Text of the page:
Stone Column

Reinvigorating the past

September 18, 2001
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In this issue of Stone World, we are presenting a focus on the renovation and restoration sector, which has been a strong segment of the industry for some time now. And in looking at the project lineup for this report, it is interesting to note that the work does not merely mimic the past, but it improves upon existing historic work.

Our cover story features the Miller Outdoor Theatre in Houston's Hermann Park (page 46). Originally designed by William Ward Watkin in 1921, and then re-built during the 1960s, the theatre recently underwent a major renovation. And this work not only expanded the theatre's amenities, but it also brought its aesthetics to a national level. The new design utilizes Minnesota Glacier Buff limestone and African Red granite as predominant elements for the exterior, and the result was a multi-award-winning facility for the residents of Houston.

While the Miller Theatre expanded an existing space, the Historic Arkansas Riverwalk Project (HARP) literally re-created the classical riverside environment of Pueblo, CO (page 56). This project re-channeled the Arkansas River back through the town, and created a focal point for the community. Natural stone was an integral part of the project, as it was used in every aspect of construction - from creating the new riverbed to devising structural elements such as bridges, and even pavement for walking and bicycle paths. And with a nod toward the historical significance of the project, stone from the original river bed was used for vertical elements.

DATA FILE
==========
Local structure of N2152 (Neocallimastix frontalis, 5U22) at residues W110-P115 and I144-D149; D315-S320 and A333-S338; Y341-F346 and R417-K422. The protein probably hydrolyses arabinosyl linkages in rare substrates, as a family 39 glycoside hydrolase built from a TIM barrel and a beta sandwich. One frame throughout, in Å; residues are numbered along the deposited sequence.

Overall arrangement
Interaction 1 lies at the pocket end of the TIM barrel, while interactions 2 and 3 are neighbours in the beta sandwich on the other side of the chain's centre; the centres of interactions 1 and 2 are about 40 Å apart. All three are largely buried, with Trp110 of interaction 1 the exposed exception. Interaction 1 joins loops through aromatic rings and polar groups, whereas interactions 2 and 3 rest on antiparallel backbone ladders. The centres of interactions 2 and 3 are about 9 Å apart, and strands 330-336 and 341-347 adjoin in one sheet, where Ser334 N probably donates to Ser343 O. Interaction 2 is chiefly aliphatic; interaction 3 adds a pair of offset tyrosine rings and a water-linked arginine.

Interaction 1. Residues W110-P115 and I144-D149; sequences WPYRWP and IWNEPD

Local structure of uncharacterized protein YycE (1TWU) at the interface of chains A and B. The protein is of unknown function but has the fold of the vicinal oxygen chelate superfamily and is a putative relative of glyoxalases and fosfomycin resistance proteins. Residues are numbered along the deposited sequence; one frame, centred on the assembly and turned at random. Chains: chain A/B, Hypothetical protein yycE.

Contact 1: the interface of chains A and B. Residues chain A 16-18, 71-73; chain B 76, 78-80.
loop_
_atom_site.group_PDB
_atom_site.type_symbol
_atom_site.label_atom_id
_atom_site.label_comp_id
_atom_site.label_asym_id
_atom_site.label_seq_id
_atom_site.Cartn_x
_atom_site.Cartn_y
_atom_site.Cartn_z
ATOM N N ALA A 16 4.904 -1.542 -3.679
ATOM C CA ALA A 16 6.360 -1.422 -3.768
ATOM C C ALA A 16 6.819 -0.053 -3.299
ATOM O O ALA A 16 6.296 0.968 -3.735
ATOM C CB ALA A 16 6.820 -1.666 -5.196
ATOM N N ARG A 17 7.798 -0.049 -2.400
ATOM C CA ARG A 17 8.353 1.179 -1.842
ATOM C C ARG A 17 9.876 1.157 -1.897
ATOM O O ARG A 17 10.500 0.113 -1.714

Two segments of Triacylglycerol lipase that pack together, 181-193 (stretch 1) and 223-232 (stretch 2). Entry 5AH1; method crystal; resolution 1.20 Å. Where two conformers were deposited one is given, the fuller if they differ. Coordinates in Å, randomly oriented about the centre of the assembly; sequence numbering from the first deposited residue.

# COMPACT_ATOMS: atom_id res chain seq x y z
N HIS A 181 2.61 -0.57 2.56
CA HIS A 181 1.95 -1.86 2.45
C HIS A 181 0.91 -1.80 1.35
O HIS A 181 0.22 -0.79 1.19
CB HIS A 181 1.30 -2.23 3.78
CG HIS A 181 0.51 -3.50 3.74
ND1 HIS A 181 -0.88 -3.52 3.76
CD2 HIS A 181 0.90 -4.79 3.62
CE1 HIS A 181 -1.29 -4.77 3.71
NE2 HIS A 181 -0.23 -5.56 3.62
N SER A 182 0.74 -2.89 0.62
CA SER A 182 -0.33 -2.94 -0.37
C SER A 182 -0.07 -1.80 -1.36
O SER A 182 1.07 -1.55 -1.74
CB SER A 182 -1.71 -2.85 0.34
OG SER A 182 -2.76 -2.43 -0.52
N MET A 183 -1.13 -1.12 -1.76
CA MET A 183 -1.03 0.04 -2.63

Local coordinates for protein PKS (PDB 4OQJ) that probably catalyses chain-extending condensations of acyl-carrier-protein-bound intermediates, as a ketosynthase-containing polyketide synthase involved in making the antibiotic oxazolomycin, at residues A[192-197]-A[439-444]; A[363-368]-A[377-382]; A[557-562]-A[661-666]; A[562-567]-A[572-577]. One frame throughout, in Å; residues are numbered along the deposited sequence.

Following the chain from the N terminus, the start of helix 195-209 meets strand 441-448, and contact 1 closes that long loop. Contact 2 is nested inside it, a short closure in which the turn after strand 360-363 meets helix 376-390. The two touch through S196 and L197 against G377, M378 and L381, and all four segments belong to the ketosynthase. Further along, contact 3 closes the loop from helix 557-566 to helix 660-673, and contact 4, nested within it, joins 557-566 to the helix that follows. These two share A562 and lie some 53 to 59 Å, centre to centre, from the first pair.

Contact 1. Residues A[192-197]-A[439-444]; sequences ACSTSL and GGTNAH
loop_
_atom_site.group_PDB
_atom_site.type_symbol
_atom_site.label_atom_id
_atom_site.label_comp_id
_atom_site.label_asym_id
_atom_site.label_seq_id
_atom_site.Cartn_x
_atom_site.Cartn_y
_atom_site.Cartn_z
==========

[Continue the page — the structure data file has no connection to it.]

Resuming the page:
While the Miller Theatre and the Historic Arkansas Riverwalk Project are examples of new construction adding to the existing environment, our conservation projects in this issue demonstrate the curative aspect of the sector. At Loyola University's Skyscraper Building in Chicago, the ornate limestone exterior was meticulously restored (page 76). After decades of wear from the harsh Chicago winters, the limestone was suffering from severe displacement due to corrosion of the supporting steel. The restoration effort by Schoengart Associates, Inc. not only addressed the problems, but it also planned for the longevity of the structure for years to come. Work included contemporary water management details such as mastic bond flashing consisting of an asphalt rubberized polyethylene membrane with a termination bar, stainless steel drips and chord weeps. Additionally, approximately one full mile of steel shelf angles were removed, and new galvanized steel was set in their place.

Finally, at Kansas University's Spooner Hall, the red sandstone portico was in such a state of decay that it was taken down and reassembled piece by piece (page 84). And because the existing stone was no longer being quarried, the construction crew came up with an innovative method of salvaging material. Pieces of red sandstone cored from the centers of the original stones were kept and reworked to replace others that were damaged beyond repair.

The innovation of architects, masons and other professions in the stone industry continue to demonstrate that the craftsmanship of the past will remain well into the future.

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